The conspicuous fourteen-foot-tall guillotine stands center stage off campus at a park across from the college. To the left of the park is a primary school and to the right is a popular playground. Besides having the feared instrument of death placed in its strategic location, the day seems unassuming. One can hear birds chirping and children laughing in the background, while the sun plays Peekaboo with the spectators behind prophetic rain clouds.

The professor, who holds a double doctorate in theoretical physics and political science, finds a distinguished seat reserved for faculty. As the preliminary event of public shaming begins, two men wearing black pointed hoods walk up to Dr. Pruett and stand at either side of his chair.

One man speaks, “Get up.”

Not knowing what’s happening, he nervously acquiesces and follows them onto the stage.

“Stand here,” he hears. “Hold this…”

He feels the thick coarse rope chafing against his soft, delicate hands. It suddenly dawns on him that he’s being chosen to participate in the execution.

A former student who defected from communism to Christianity is brought out with his hands tied.

“Everett?” he says aloud in disbelief. “How could you? You were my utmost pupil.”

The boy responds, “I learned everything I could from you. I read every book. I listened to every lecture. But still, I felt something missing.”

Cold gray eyes from behind a hooded mask glare at the young man.

Death speaks, “Stop talking.” Angry hands place the condemned boy’s head onto a pillory at the bottom of the wooden frame, holding his neck below the blade.

A basket is brought for the soon-to-be severed head to roll into.

The first masked man provokes the captive: “Any last words before I separate your skull from your spine?”

He says nothing, meditating on the ‘now’—feeling the presence, peace, and power of God almighty.

Furious about being ignored, the B-Theorist pokes harder: “‘I am almighty, as you suppose your God to be. I can kill you.’”

The A-Theorist answers, “‘The power is all on my side. I can love you while you torture me to death.’”[v]

The henchman shouts at Dr. Pruett, “Let go of the rope!”

The atheist professor, struggling to make sense of what he just heard, has a problem releasing the causal mechanism that will end his former student’s life.

“I said, let it go!”

He remains still and reticent. For the first time in his life, he finds himself unnerved by his beliefs of physicalism, determinism, and communism, which appear insufficient to explain what he just witnessed. When faced with the threat of violence, any physicalist would’ve reacted accordingly. But the boy did something that can only be deemed supernatural. Rivers of the good, the true, and the beautiful converge into an ocean of love not in spite of an undercurrent of suffering but because of it. As Christianity proves, true power is not taking a life, but loving the enemy who seeks to take it. And if love is most powerful, it can only be possible by the choice to love. This flies in the face of determinism.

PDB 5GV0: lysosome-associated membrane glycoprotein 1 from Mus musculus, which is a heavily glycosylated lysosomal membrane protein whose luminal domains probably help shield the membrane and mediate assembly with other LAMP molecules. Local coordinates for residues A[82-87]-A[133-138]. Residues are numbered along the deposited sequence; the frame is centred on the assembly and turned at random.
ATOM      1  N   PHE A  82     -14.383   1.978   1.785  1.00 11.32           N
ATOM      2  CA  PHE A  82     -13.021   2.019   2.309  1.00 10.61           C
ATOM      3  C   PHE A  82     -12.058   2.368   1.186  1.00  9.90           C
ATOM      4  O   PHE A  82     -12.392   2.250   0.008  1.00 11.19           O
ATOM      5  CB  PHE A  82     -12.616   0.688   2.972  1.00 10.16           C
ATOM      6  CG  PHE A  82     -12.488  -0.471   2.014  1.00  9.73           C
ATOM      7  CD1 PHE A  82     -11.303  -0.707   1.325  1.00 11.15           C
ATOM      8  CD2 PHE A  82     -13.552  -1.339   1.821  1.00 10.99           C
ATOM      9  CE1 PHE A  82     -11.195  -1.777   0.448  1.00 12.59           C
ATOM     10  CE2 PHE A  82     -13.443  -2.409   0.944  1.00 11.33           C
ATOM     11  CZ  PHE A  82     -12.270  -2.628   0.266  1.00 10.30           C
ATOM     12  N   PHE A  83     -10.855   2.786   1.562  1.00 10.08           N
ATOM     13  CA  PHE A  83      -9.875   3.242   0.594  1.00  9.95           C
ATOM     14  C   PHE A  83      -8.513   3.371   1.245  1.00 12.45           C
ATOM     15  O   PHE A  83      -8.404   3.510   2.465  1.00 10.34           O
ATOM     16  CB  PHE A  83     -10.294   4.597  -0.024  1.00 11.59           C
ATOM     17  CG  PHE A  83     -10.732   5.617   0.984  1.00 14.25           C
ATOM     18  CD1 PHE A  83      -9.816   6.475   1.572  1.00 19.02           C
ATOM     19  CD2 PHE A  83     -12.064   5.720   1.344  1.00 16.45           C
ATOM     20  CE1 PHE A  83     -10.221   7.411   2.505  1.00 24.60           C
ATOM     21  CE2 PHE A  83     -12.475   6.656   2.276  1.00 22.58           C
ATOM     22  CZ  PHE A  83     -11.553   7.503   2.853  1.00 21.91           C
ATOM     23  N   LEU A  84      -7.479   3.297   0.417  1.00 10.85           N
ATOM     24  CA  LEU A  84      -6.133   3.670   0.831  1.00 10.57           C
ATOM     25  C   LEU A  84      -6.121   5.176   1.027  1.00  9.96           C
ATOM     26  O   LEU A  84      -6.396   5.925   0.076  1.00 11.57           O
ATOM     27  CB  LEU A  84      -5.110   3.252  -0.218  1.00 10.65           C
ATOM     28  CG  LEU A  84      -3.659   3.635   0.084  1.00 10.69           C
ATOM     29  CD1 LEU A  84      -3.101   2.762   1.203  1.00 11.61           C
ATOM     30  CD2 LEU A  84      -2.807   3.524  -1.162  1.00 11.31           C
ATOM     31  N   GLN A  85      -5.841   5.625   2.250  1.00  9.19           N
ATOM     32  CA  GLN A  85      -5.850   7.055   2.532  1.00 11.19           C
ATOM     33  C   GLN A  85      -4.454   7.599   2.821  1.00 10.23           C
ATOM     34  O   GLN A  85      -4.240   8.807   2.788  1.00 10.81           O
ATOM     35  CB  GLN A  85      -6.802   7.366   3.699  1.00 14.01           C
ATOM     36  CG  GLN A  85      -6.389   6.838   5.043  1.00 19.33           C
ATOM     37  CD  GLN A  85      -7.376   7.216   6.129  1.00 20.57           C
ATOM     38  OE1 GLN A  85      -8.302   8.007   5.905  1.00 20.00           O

Crack! The professor gets hit in the back of the head with a club. He wakes up with a headache in a dungy prison cell.

A guard with dead gray eyes, who glowers at the Christian sympathizer through iron bars, speaks candidly, “For your act of insurrection, your home is now the Château d’If.”

The Château d’If is not a prison for the guilty but for those the State is ashamed of. Here, there are no trials, no judges, no juries. There’s only life imprisonment and rats for company without time off for good behavior or the possibility for parole.

The only positive thing about serving a death sentence at the most feared detention center in England is that each prisoner is allowed one initial visit by a family member. The professor takes advantage of this gratuity, calling on his son.

Oliver walks in, sits, and waits.

His Papá—former communist turned Christian—spots his political “mini-me” at the visitor’s section, inching his way toward him with chains on his wrists and ankles. Father sits and stares at his son through the bullet proof glass.

They each pick up a phone to talk to one another.

“Papá, I need to get you out of here. You don’t belong here with those Christian heretics of time. It’s not right!”

“It may not be right but it’s good that I’m here… I know I don’t belong inside the scholastic walls of pseudoscience, anymore.”

“The faculty are calling for your resignation and recalling all your peer reviewed papers. And the students are burning your books.”

“I was wrong about so many things, Oliver. I believed in shadows and not the heavenly forms. I put my trust in man and not God… These A-Theorists put their faith in God and live in the ‘now’ while persecuted and martyred. They live an entire life of purpose in a single moment in time.”

“But what about me?”

“Now your life has true purpose, Son.”

“Yes, I will hate, hunt down and kill those who’ve put you here.”

“No, your purpose is to forgive and speak the truth regardless of the consequences.”

Oliver’s father walks away in chains but with his soul aiming the sky.

He prays,

Forgive me Father

for persecuting your Son.

My heart and mind

are tied together in tensed time

with a braided rope

that cannot be undone.

[i] I’d like the reader to know that I’m aware that one can be either religious or non-religious and follow either an A-Theory or a B-Theory of time. For dramatic effect, I correlated Christianity with A-Theory, and physicalism, determinism and communism with B-Theory.

[ii] See Parmenides, On Nature.

[iii] Karl Marx, A Contribution to the Critique of Hegel’s Philosophy of Right, Introduction.

[iv] Acts 26:14b, ESV.

[v] This dialogue is taken from a story of a martyr from Jesus Freaks: Stories of Those who Stood for Jesus (Tulsa, OK: Albury Publishing, 1999), 185.